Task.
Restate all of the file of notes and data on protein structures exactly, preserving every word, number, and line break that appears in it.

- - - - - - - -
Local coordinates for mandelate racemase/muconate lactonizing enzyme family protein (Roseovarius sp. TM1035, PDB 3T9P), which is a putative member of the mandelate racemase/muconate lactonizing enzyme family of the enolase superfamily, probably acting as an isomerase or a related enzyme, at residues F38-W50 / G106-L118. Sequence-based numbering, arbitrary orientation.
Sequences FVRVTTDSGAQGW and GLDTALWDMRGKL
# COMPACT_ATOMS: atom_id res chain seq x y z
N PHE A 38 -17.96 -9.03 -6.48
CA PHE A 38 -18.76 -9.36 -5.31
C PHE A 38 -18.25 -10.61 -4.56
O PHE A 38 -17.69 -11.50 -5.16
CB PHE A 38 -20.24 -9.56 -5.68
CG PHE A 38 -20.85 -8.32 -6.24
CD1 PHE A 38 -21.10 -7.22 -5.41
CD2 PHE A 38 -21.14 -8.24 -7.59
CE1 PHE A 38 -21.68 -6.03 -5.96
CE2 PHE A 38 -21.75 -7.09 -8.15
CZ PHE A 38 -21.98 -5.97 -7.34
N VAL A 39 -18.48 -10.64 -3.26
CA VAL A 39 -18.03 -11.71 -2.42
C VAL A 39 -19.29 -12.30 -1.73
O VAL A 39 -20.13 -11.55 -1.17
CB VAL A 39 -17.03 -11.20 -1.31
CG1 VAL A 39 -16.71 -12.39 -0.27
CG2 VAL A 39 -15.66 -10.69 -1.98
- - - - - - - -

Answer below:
Local coordinates for mandelate racemase/muconate lactonizing enzyme family protein (Roseovarius sp. TM1035, PDB 3T9P), which is a putative member of the mandelate racemase/muconate lactonizing enzyme family of the enolase superfamily, probably acting as an isomerase or a related enzyme, at residues F38-W50 / G106-L118. Sequence-based numbering, arbitrary orientation.
Sequences FVRVTTDSGAQGW and GLDTALWDMRGKL
# COMPACT_ATOMS: atom_id res chain seq x y z
N PHE A 38 -17.96 -9.03 -6.48
CA PHE A 38 -18.76 -9.36 -5.31
C PHE A 38 -18.25 -10.61 -4.56
O PHE A 38 -17.69 -11.50 -5.16
CB PHE A 38 -20.24 -9.56 -5.68
CG PHE A 38 -20.85 -8.32 -6.24
CD1 PHE A 38 -21.10 -7.22 -5.41
CD2 PHE A 38 -21.14 -8.24 -7.59
CE1 PHE A 38 -21.68 -6.03 -5.96
CE2 PHE A 38 -21.75 -7.09 -8.15
CZ PHE A 38 -21.98 -5.97 -7.34
N VAL A 39 -18.48 -10.64 -3.26
CA VAL A 39 -18.03 -11.71 -2.42
C VAL A 39 -19.29 -12.30 -1.73
O VAL A 39 -20.13 -11.55 -1.17
CB VAL A 39 -17.03 -11.20 -1.31
CG1 VAL A 39 -16.71 -12.39 -0.27
CG2 VAL A 39 -15.66 -10.69 -1.98